I cannot even begin to describe my love for this show, and more so the shock that I have any love for this show. These groups of steppers, break dancers, and even cloggers are beyond impressive. Their choreography is impeccable, their talent huge, and desire to show it all on stage without bounds. While Lil’ Mama, JC Chasez and Shane Sparks don’t exactly have the chemistry of their AmIdol counterparts, they do have some surprisingly spot on advice for these talented youths. Each week I’m more and more captivated, from a flying magic ball routine that I still haven’t figured out to a blindfolded triple person jump, and about thirty other little moves each episode that I couldn’t even begin to do at home. I’m just so sad that my cloggers got kicked off; I was really gunning for them as the underdogs and as a way for them to prove that their skills are just as worthwhile as the more mainstream dance troupes.

7. ALBUM 808’s And Heartbreaks Kanye West
This certainly is not what I normally turn to my Kanye for, but, as is the case with much of what he does, he does it extremely well. Using auto-tuning throughout, Kanye digs deep into a more emotional and raw space, ceasing to use his clever wordplay as a crutch. Lead single “Love Lockdown” is undeniably an impressive song, full of energy and strength, but doesn’t capture the spirit of the album, which is much more contemplative and oblique, often times taking on the propulsive beats and sounds of a cinematic soundtrack. Take a listen to the addictive “Heartless,” the awesome ‘80s throwback “Paranoid,” and my personal favorite, “RoboCop,” a synth string heavy, hook rocking tune complete with robot sound effects. This CD was a complete surprise, but a damn good surprise at that.

8. ALBUM Ray Guns Are Not Just the Future The Bird and the Bee

This retro sounding outfit is still pushing out hits that few people seem to be listening to. The production on these songs is happy, pop confections from another era, complete with cabaret piano melodies, rhythmic claps and whispery harmonies that sound directly taken from French ditties. It’s all very logical considering one half of the band is Greg Kurstin, who produces for the similar sounding Lily Allen as well as Beck and Kylie Minogue. Take a listen to “Diamond Dave” and the other worldly “Witch” which has overtones of a Bond theme (seriously, give these guys the next gig so we don’t have another terrible duet along the lines of Alicia Keys/Jack White). And I’ll excuse the recycling of “Polite Dance Song” from Please Clap Your Hands, mainly because it is such an awesome track that I don’t mind having it on my iPod twice.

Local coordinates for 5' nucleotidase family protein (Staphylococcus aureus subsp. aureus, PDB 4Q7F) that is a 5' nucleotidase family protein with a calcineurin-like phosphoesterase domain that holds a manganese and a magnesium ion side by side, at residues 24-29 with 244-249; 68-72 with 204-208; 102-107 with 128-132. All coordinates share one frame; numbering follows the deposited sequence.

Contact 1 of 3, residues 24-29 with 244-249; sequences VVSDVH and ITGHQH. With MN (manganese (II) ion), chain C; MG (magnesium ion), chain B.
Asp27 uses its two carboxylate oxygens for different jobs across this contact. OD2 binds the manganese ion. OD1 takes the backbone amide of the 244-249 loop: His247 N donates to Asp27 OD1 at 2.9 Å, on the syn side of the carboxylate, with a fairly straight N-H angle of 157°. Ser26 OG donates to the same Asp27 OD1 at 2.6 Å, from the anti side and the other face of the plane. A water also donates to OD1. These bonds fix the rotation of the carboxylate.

9. MOVIE The Draughtsman’s Contract (1982)
Peter Greenaway’s films are always very strange and often inaccessible. This one is no different, but still a worthy viewing for its strong approach and examination of how we construct visual imagery. Focusing on a playboy artist who strikes an odd bargain with the wife of a wealthy landowner for twelve drawings in exchange for twelve sexual acts, the film becomes a power play about what appears in the drawings and what is happening behind them. Through this construct, Greenaway calls into question the creation of art, how an image can always tell more than it seems to and how quickly the controversy within the art can become controversy within life. If for nothing else, watch the movie to enjoy yet another wonderful score by constant Greenaway collaborator Michael Nyman.

10. MOVIE The Wedding Banquet (1993)
An early film from Ang Lee demonstrates much of the sentiment and attention to cultural detail that has appeared in his glorious more recent films. Taking on the story of a gay Chinese immigrant who marries a woman to give her a green card and to get his parents off his back results in exactly what you would expect, a mess. In less capable hands this film would be like a whole lot of queer cinema in which the fact that it deals with homosexuality is the only selling point. In Lee’s world, the sexual orientation takes a back seat to the emotional gravity and humor that can be derived from the human interaction.

Bottom of the List
STAGE Hedda Gabler at the American Airlines Theater
I can only comment on the first half of this play, because I was so bored and mystified by the horrendous production that I exited, quite happily, at intermission (a first in my decently long Broadway life). Mary-Louise Parker, one of my favorites, is horribly miscast and/or misdirected. She prances about the stage as if she were Nancy Botwin bringing about pain and anger rather than pot. I simply did not understand what this production was trying to achieve…